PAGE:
The Government has revealed that the national minimum wage is to rise by 12p an hour to £6.31 for adults in a move deemed “sensible” by the British Retail Consortium.

The minimum wage will also rise by 5p to £5.03 for 18-to-20-year-olds from October after business secretary Vince Cable accepted the recommendation of the Low Pay Commission.

But Cable rejected the independent commission’s recommendation that the rate for apprentices should be frozen. Instead he stated that it would rise by 3p to £2.68 an hour.

Retail Prices Index (RPI) inflation currently stands at 3.2% and the Consumer Prices Index (CPI) at 2.8% and the increases are below current inflation levels.

British Retail Consortium director general Helen Dickinson said: “The Government has made a very sensible decision to show restraint by limiting this October’s increase to 1.9%.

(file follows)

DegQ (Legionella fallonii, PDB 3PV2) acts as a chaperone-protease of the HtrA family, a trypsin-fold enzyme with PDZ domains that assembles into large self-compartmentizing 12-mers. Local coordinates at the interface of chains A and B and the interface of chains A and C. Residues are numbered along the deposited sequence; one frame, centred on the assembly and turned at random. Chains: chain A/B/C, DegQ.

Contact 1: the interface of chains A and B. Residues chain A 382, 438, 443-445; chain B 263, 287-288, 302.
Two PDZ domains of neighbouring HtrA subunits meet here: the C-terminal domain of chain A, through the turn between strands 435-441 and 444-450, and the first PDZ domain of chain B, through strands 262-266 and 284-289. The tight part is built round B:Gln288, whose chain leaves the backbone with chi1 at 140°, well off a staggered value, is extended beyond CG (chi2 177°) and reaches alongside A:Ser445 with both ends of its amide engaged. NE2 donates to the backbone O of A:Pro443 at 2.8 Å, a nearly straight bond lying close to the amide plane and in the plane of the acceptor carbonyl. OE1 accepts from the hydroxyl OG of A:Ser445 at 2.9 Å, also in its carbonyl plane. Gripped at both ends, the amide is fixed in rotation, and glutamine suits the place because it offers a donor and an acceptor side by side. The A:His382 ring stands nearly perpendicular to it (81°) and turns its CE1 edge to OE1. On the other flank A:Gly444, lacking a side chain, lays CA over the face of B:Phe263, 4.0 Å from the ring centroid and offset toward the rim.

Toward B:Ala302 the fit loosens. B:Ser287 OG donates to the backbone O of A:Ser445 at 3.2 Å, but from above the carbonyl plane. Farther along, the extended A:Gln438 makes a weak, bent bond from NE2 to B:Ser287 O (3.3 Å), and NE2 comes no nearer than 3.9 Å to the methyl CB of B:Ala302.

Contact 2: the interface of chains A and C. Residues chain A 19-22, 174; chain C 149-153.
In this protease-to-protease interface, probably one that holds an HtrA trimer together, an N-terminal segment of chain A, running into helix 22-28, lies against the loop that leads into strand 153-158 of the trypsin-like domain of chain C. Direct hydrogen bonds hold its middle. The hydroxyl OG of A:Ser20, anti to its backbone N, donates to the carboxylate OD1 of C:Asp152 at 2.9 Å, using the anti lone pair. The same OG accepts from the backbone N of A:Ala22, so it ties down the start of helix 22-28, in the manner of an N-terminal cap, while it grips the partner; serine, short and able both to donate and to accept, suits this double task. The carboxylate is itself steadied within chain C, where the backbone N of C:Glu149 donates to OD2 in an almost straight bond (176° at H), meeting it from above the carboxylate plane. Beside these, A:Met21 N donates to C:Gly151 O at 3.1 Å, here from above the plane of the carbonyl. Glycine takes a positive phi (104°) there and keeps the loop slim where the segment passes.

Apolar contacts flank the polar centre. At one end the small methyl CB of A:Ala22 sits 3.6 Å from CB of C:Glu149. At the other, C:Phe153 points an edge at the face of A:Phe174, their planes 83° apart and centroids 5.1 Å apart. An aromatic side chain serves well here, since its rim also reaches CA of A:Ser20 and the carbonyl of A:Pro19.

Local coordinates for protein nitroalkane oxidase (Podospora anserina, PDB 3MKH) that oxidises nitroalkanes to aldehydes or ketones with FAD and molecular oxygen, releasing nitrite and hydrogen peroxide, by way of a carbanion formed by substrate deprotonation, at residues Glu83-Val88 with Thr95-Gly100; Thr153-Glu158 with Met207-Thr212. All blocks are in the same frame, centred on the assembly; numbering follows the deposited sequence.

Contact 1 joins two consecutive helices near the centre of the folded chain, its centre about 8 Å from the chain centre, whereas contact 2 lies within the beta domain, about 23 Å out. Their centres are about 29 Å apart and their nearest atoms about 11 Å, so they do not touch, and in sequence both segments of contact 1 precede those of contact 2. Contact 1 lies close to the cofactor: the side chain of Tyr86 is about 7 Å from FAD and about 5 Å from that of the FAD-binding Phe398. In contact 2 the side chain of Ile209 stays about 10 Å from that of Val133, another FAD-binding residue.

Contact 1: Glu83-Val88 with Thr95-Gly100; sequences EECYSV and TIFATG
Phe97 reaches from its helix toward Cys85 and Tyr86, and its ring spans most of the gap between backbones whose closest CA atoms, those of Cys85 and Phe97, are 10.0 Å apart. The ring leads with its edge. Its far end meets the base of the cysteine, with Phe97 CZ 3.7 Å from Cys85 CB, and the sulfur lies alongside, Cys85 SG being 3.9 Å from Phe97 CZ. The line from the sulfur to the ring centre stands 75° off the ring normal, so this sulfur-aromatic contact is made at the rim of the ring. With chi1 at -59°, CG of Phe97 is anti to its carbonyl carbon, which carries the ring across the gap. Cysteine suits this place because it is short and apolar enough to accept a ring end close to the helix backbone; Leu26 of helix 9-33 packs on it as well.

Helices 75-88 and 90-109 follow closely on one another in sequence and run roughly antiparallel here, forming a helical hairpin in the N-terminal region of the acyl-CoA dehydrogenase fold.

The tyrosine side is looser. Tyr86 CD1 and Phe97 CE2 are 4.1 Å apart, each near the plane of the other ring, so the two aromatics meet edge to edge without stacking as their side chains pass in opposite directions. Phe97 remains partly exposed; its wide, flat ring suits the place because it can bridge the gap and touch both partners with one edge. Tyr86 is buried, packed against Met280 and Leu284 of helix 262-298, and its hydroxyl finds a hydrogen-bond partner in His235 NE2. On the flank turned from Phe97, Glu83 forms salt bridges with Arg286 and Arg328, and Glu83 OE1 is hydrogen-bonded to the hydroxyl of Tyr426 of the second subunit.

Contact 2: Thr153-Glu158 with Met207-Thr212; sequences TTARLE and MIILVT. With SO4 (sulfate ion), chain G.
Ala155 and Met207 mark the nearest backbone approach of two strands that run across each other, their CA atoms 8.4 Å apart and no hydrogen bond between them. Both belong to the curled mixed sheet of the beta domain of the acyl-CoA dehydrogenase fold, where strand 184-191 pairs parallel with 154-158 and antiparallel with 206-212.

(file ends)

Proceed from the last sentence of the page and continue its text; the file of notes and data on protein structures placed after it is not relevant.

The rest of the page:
“This strikes the right balance between helping workers on the lowest incomes and reflecting the realities of current conditions.

She added: “We strongly support the minimum wage as a floor for decent pay. 97.3 per cent of retail employees are paid above the minimum wage but an excessive increase would have affected related pay scales and priced young people in particular out of work.”

Association of Convenience Stores chief executive James Lowman said: “This increase will result in reduced employment and act as a barrier to growth for thousands of local retailers. In the current economic climate, the right decision for businesses would have been to freeze minimum wage.

“Our research has shown that retailers have little choice but to reduce staff hours and delay further business investment when the minimum wage is increased.”